Jayne Hardy is the founder of The Blurt Foundation, a digital community which provides peer support for those battling mental illness. She believes in honest representation online. “I want my social presence to be a realistic window into my life: the good, the bad and the ugly,” she tells me. “There’s this horrible notion that vulnerability is a sign of weakness, but in my experience, when I’ve opened the door of vulnerability, it’s made it much easier for others to share their experiences.” After her #WhatYouDontSee campaign went viral, with people tagging their experiences of mental health, Jayne was invited to give a talk at TEDx, a platform she used to share her personal experiences of the depression that swallowed up her twenties. Hardy also struggles with social comparison. “We have front row seats to the ins and outs of other people’s lives,” she says. “We get to see what projects they’re working on and what opportunities might have come their way and it’s so easy to feel as though you don’t, and won’t, match up. But I always remind myself that social media is never the full story, it’s a snapshot of a second in time that doesn’t share the pain, the compromise, the sacrifice, their hard work, their insecurities, their anything. We take the images at face value but there’s so much that leads up to that point in time.”
Last summer was the lowest point in my mental health history. I was sleeping two hours a night, I felt dizzy from exhaustion, like nothing was real. I started a ritual of listing every feature I hated about myself over and over and comparing them to other people’s features on Instagram. I even hit myself a few times out of frustration. During this period, I went to the pub and saw a friend there I hadn’t seen for a while. He said “How are you mate? Well, I already know from Instagram, you’re having the best time ever. I don’t think anyone in London is having as good a summer as you.” I looked back over my posts that summer: Glastonbury, Notting Hill Carnival, a press trip on a private jet, countless humble brags about work successes. I had projected this ultimately happy person online. It was far from my reality.
“Realising I was part of the problem, when Mental Health Awareness Week came around this year, I decided to tell the truth and posted a list of my conditions and medications alongside mantras that help me cope.”
Realising I was part of the problem, when Mental Health Awareness Week came around this year, I decided to tell the truth and posted a list of my conditions and medications alongside mantras that help me cope with OCD, such as ‘You are not your thoughts, and your thoughts are not facts.’ That post got more likes than any exotic holiday pic, and 66 comments of empathy and support.
@mytherapistsays is a meme account with 2.7 million followers including everyone who works in fashion, run by two friends Nicole Argiris and Lola Tash who draw on their own experiences in therapy and with anxiety. The account posts funny memes about not wanting to get out of bed, only wanting to socialise with dogs, self-loathing, loneliness and the great lengths people go to to hide how they’re really feeling. “Having this account has definitely helped us laugh at some of the more questionable moments in our mental health history,” Nicole and Lola tell me, “but at the same time, spending so much time on our phones and turning it into a business has increased… not anxiety… but responsibility.” Being able to joke about these feelings comes from having experienced them. “We constantly compare ourselves to people on Instagram too; when we observe how somebody has transformed themselves with the help of plastic surgery or filters, we can’t help but be affected by what we see, not what went into it.” After three years spent articulating these complex feelings, Nicole and Lola have become wise to the problems – “You should always strive to be the best version of yourself,” they advise, “that should be your only source of comparison.” They also point to the positives of sharing dark feelings in the digital space – “We’re so incredibly grateful to the people who relate, reach out, and live out our memes with us. It’s always a nice reminder to know you’re not alone.”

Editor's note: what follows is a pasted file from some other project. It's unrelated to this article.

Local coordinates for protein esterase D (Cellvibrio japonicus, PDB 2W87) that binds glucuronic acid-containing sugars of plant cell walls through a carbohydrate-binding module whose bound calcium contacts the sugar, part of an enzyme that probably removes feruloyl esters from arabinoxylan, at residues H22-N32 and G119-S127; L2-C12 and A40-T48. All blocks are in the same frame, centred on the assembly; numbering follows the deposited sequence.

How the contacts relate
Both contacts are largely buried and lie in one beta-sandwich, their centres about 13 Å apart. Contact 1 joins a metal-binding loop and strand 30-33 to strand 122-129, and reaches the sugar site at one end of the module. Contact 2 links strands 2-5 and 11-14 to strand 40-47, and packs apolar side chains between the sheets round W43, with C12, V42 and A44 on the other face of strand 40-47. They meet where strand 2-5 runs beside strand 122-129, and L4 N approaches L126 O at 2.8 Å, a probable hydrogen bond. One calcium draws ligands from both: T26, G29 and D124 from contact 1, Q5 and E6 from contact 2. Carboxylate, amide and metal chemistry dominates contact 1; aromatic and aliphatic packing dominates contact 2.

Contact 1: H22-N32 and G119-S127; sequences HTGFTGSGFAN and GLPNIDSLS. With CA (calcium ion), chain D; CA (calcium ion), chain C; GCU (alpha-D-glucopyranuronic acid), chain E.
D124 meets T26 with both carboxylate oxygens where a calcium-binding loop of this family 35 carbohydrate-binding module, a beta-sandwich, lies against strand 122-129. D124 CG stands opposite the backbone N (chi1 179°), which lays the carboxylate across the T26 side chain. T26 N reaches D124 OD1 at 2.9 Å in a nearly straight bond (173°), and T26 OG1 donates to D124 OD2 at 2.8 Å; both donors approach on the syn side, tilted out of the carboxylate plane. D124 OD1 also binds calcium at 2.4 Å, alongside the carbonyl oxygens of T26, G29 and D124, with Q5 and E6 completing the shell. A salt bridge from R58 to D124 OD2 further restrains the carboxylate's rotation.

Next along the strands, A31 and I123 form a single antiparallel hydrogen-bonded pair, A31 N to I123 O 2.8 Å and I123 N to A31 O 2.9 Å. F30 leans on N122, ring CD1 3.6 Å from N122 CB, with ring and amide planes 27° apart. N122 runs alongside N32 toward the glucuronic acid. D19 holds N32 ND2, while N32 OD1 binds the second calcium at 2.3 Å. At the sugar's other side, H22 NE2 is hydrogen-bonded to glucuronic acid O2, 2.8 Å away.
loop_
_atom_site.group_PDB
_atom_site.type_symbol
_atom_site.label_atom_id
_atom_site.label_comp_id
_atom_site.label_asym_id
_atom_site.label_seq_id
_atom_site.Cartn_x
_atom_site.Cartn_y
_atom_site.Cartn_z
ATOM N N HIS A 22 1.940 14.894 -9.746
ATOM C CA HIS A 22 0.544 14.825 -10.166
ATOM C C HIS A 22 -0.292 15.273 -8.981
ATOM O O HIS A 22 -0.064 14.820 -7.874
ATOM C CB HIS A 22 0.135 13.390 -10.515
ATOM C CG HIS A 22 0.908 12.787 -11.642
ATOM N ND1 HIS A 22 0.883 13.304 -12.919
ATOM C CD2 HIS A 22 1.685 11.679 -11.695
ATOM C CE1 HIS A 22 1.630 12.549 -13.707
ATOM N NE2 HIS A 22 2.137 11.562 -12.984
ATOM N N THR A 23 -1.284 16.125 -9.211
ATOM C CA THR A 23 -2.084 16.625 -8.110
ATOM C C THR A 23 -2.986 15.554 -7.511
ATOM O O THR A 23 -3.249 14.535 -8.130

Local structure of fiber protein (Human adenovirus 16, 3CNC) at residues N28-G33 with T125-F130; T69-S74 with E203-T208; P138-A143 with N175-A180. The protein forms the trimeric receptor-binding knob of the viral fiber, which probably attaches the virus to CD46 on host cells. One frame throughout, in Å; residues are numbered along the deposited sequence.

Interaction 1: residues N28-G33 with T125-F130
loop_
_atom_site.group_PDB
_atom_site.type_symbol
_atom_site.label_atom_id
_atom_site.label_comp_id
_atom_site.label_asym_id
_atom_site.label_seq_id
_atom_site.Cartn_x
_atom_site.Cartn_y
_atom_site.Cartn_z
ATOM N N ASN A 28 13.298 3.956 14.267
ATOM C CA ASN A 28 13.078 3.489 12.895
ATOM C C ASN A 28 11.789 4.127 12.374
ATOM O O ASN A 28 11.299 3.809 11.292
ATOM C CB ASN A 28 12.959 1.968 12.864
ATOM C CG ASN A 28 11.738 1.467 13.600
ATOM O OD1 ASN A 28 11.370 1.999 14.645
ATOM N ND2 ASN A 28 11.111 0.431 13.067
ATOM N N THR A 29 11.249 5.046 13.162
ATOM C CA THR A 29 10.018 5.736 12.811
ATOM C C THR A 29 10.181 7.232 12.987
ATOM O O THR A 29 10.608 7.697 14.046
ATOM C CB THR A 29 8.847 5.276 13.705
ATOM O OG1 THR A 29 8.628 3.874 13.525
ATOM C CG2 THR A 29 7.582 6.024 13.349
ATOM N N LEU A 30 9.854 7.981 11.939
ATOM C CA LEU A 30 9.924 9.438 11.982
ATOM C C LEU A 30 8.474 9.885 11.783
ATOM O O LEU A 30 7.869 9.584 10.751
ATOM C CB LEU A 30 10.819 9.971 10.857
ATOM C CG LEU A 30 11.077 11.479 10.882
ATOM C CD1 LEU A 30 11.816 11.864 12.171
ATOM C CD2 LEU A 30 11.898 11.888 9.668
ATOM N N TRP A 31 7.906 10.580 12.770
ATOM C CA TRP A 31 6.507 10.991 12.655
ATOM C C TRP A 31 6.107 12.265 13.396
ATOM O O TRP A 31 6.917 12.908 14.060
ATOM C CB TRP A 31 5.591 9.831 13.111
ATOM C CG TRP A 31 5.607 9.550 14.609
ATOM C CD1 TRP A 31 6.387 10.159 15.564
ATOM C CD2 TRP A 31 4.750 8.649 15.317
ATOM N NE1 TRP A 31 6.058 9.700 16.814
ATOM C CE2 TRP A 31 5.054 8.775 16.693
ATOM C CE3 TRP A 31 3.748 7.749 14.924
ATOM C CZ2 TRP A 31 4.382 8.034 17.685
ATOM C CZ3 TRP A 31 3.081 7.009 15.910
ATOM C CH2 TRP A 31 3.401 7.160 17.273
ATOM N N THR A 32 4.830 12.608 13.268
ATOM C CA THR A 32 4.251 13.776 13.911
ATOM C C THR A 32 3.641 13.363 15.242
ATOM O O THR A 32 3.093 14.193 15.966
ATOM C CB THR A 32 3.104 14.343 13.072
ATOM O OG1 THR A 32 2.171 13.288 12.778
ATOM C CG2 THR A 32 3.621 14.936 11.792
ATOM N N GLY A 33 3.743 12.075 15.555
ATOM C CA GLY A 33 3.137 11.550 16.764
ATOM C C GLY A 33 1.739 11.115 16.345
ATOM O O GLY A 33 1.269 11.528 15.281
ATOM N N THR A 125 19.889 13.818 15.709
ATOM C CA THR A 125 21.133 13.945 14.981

Hardy also emphasises the mass power that social media can have in providing support. “Social media has been incredibly helpful for my mental health,” she says. “Especially when I was unwell with depression and isolated – it was my window into the outside world. It connected me with people who understood what I was going through and were incredibly kind. I was able to use their hindsight as my foresight and learnt more about depression from their experiences of it than I had from any book.”
Social media can be a dangerous game, but it can also provide friends and community support, a blue-light window in a dark room. So whatever measures the NHS, the government or Silicon Valley app creators put in place to tackle the epidemic of mental illness in young people, it mustn’t interfere with the positive aspects of online communication.
“I think it’s good self-care to understand ‘why’ in all that we do and to listen to how things make us feel,” Hardy offers. “If we’re having a visceral reaction to something and it’s leaving us feeling down, then it’s a good idea to take stock.” Mikhail also suggests building in time for reflection. “Put away your devices, pull out a journal, and give yourself space to reflect and process your thoughts and feelings. Writing something down on paper can give perspective and make it easier to challenge unhelpful thoughts. If you find yourself writing negative things about yourself, ask yourself what you would tell a friend who was saying these things about themselves. Use facts and logic to counteract the irrational negative thoughts. The likelihood is that the reality is not as perfect as the post.”
Replacing self-sabotage with self-care, talking to yourself like a friend, and trying to see the bigger picture on everyone else’s posts is a start. Personally, since that comment in the pub, I’m much more conscious of what I post, because the last thing I want is to get so obsessed with presenting the very best version of myself online, that I trigger someone else’s insecurities in my peripheral social scene. Change starts with your own profile.